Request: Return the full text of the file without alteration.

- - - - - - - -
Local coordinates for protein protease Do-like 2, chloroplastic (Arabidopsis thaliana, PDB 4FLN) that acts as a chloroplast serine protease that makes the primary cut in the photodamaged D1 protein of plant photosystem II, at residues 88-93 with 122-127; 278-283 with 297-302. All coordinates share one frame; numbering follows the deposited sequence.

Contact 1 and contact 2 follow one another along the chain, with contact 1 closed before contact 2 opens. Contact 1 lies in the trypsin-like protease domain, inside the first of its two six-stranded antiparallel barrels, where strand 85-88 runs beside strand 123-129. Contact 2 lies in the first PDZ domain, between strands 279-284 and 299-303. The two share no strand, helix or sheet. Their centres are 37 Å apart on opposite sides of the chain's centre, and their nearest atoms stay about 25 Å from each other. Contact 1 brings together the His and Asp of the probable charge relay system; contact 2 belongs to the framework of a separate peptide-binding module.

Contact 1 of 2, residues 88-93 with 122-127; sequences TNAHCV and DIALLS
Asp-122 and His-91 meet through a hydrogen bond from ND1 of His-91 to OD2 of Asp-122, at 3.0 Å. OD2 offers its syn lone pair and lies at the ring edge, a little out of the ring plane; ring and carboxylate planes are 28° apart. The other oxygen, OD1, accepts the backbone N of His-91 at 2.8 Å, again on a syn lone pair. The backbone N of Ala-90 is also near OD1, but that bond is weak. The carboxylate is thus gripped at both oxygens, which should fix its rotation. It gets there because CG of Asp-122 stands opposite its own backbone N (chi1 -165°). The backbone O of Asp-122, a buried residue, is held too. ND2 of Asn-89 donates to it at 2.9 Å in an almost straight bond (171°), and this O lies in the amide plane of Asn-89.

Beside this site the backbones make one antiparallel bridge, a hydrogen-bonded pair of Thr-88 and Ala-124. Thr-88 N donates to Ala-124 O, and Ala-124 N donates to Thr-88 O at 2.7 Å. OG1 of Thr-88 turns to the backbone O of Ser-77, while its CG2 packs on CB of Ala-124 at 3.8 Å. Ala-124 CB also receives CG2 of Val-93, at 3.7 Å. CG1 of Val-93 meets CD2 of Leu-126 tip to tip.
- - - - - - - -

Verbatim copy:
Local coordinates for protein protease Do-like 2, chloroplastic (Arabidopsis thaliana, PDB 4FLN) that acts as a chloroplast serine protease that makes the primary cut in the photodamaged D1 protein of plant photosystem II, at residues 88-93 with 122-127; 278-283 with 297-302. All coordinates share one frame; numbering follows the deposited sequence.

Contact 1 and contact 2 follow one another along the chain, with contact 1 closed before contact 2 opens. Contact 1 lies in the trypsin-like protease domain, inside the first of its two six-stranded antiparallel barrels, where strand 85-88 runs beside strand 123-129. Contact 2 lies in the first PDZ domain, between strands 279-284 and 299-303. The two share no strand, helix or sheet. Their centres are 37 Å apart on opposite sides of the chain's centre, and their nearest atoms stay about 25 Å from each other. Contact 1 brings together the His and Asp of the probable charge relay system; contact 2 belongs to the framework of a separate peptide-binding module.

Contact 1 of 2, residues 88-93 with 122-127; sequences TNAHCV and DIALLS
Asp-122 and His-91 meet through a hydrogen bond from ND1 of His-91 to OD2 of Asp-122, at 3.0 Å. OD2 offers its syn lone pair and lies at the ring edge, a little out of the ring plane; ring and carboxylate planes are 28° apart. The other oxygen, OD1, accepts the backbone N of His-91 at 2.8 Å, again on a syn lone pair. The backbone N of Ala-90 is also near OD1, but that bond is weak. The carboxylate is thus gripped at both oxygens, which should fix its rotation. It gets there because CG of Asp-122 stands opposite its own backbone N (chi1 -165°). The backbone O of Asp-122, a buried residue, is held too. ND2 of Asn-89 donates to it at 2.9 Å in an almost straight bond (171°), and this O lies in the amide plane of Asn-89.

Beside this site the backbones make one antiparallel bridge, a hydrogen-bonded pair of Thr-88 and Ala-124. Thr-88 N donates to Ala-124 O, and Ala-124 N donates to Thr-88 O at 2.7 Å. OG1 of Thr-88 turns to the backbone O of Ser-77, while its CG2 packs on CB of Ala-124 at 3.8 Å. Ala-124 CB also receives CG2 of Val-93, at 3.7 Å. CG1 of Val-93 meets CD2 of Leu-126 tip to tip.